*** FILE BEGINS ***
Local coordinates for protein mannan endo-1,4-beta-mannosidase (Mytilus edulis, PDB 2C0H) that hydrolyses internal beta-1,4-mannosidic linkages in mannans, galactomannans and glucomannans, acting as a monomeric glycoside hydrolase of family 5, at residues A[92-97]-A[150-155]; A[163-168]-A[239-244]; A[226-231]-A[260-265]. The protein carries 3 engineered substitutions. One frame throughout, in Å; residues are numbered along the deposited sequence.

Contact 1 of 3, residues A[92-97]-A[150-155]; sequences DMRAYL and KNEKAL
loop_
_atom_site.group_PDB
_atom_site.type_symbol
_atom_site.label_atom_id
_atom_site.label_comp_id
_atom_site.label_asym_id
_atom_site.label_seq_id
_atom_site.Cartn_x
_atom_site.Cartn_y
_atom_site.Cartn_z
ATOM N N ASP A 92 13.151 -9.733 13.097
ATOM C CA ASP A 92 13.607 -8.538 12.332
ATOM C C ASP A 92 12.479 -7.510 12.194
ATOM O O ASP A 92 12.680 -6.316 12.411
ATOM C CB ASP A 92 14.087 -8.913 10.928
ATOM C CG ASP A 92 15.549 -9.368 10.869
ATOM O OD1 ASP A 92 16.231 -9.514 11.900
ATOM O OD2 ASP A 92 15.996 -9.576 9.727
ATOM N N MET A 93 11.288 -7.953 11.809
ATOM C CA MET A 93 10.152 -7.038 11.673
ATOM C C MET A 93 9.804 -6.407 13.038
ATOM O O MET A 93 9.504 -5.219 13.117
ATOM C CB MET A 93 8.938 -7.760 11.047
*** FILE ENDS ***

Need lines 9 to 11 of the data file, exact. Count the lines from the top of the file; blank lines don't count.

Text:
_atom_site.label_seq_id
_atom_site.Cartn_x
_atom_site.Cartn_y